See: Compensation Transparency

Yesterday, FICOM announced they would be going ahead with their plans to have mortgage brokers disclose the dollar amount of their compensation, even in cases where the mortgage broker is paid by the lending institution. Needless to say, the mortgage broker community had a lot to say about this change, and the subsequent uneven playing field among other mortgage origination channels (i.e. bank representatives, both in branch and mobile). Part of the problem is jurisdictional. FICOM does not regulate banks. That is the responsibility of the Federal Office of the Superintendent of Financial Institutions (OSFI). In an ideal world, all mortgage originators, across all channels, would be regulated by one regulatory body.

But perhaps that ideal, is not so elusive. Also making news yesterday, was the signing of a memorandum of understanding (MOU) between the Investment Industry Regulatory Organization of Canada (IIROC) and the Financial Services Commission of Ontario (FSCO) to share information about their respective licensees. IIROC regulates the securities industry, and FSCO regulates mortgage brokers, pension plans, insurance agents, loan and trust companies, among others.

Many “financial advisors”, including mortgage brokers, hold multiple licenses. The MOU follows a similar agreement between the IIROC and the Chambre de la sécurité financière that was signed back in November 2015. IIROC also has information-sharing arrangements with more than a dozen other Canadian and international regulators.

In fact, Ontario’s regulatory framework, in the financial services industry, was the subject of a government review last year which produced a number of proposals, including merging FSCO and the Deposit Insurance Corporation of Ontario (DICO) into a single regulatory agency. The new, larger regulatory body would be called the Financial Services Regulatory Authority (FSRA).

“The lines that once clearly delineated the various financial services industries are being blurred as the sector evolves and more individuals become active in multiple areas,” said Brian Mills, interim CEO and superintendent of FSCO. “Greater cooperation and coordination between regulators is becoming an increasingly important part of our work to protect consumers.”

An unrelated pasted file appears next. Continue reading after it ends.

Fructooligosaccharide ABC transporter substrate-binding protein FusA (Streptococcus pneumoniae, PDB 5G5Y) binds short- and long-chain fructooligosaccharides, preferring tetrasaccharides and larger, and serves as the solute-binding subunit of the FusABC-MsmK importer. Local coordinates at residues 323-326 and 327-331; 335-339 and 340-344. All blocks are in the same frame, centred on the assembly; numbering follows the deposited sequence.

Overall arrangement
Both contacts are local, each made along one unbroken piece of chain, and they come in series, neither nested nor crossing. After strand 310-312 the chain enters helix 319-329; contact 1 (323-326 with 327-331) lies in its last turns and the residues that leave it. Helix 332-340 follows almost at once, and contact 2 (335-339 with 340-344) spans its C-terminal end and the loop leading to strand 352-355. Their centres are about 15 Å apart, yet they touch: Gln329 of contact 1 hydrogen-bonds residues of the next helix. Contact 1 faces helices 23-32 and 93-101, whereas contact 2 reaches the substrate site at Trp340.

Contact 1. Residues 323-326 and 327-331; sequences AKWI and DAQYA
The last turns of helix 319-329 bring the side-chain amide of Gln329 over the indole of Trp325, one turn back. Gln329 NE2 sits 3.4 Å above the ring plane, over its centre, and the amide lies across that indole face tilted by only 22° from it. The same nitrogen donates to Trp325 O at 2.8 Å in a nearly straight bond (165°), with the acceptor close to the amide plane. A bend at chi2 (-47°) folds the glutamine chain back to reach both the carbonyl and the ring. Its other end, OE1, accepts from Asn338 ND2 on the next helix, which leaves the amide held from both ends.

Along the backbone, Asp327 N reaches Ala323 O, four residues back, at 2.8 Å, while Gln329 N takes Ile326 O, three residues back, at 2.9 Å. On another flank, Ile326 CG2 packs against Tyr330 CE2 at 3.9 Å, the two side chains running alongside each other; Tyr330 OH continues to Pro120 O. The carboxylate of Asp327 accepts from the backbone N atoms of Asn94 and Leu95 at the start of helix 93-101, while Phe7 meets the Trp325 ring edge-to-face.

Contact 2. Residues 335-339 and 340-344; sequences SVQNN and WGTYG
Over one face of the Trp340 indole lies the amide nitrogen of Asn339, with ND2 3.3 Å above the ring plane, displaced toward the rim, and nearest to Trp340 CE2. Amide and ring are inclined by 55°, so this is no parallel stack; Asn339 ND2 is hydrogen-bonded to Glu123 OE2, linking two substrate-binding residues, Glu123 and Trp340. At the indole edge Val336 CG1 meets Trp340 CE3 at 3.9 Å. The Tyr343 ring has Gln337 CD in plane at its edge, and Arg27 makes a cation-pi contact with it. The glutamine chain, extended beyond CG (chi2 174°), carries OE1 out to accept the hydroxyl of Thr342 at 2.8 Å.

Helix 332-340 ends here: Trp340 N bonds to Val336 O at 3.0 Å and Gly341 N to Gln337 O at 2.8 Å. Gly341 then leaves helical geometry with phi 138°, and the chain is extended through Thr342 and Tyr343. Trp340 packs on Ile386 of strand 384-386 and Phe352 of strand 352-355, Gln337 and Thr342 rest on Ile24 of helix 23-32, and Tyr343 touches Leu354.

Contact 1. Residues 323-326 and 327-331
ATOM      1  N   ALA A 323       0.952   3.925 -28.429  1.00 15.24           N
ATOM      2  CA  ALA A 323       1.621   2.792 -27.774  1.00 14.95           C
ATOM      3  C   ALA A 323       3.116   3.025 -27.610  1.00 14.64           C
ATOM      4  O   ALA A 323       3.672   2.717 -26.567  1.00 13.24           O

Canada’s financial services industry has undergone rapid change in structure, technology, and indeed, consumer expectations. With that comes the necessary change in government oversight to protect the industry’s integrity. That’s good for everyone.

Stay tuned, there will be more to come.

Selling your house; for what it’s worth.

arms-lengthThe Appraisal Institute of Canada released a document encouraging Canadian homeowners to do their own due diligence and have their house appraised before putting it on the market.

You can read the entire document here: Homeowners encouraged to do their own due diligence when selling their home

If you have sold your home before, you understand the importance of getting the listed price right! A qualified, independent, accredited appraiser can help you do that. Both seller and prospective buyers will be more confident in the listed price, and it sets the table for an honest negotiation. It should also lead to a timely sale.

Another good reason to hire an appraiser has to do with the bank’s policy on “market value”. Whoever buys your home, assuming they will need a mortgage, has to satisfy the bank’s criteria for market value. Understand, banks lend money against a property’s market value. What is the bank’s criteria for establishing market value? Simply put, it’s the lessor of purchase price or appraised value.

In an arms-length purchase transaction, where the property was listed on the open market, determining market value can be an easier exercise. Typically, the appraised value will match the purchase price. However, as we have seen many times in markets like Toronto and Vancouver, buyers can pay well over the listed price. When that happens, there is a risk the appraised value will be less than the purchase price. This can potentially increase the buyer’s down payment necessary to obtain financing. For example, listed property for $450,000 sells for $480,000. Maximum financing from the bank will be 95% of appraised value, NOT, purchase price. The buyer will need to come up with the difference. The aforementioned risk is directly related to the amount paid over the listed price, assuming the property wasn’t listed below market value. It’s not exact science, but you get the idea.

Therefore, any effort to establishing the property’s market value in advance can be beneficial to both sellers, who want a timely sale with no surprises, and prospective buyers who can more readily determine their financing requirements.

Canada’s new federal mortgage rules

FCPPI recently read the document released by the Frontier Centre for Public Policy titled, “Canada’s New Federal Mortgage Rules: Right Diagnosis, Wrong Medicine?” 

You can read the entire document here:  Canada’s New Mortgage Rules

I decided to write the author, Wendell Cox, and share my opinions with him.  I am now sharing them with you 🙂

Hi Wendell, I enjoyed reading your editorial above, and thought I would share my opinions with you.  First of all, with respect to the disconnect between the Feds intervention and the real problem vis-à-vis land use regulations in Vancouver and Toronto, your closing comment summed it up best: “The solution is in Vancouver and Toronto, not Ottawa”.  It raises the question, again, should CMHC be privatized?  If CMHC was privately owned and operated, like the other two default insurance providers, would the Feds be able to impose this type of policy?  I think not, which would leave policy control at the municipal and provincial levels, where it belongs.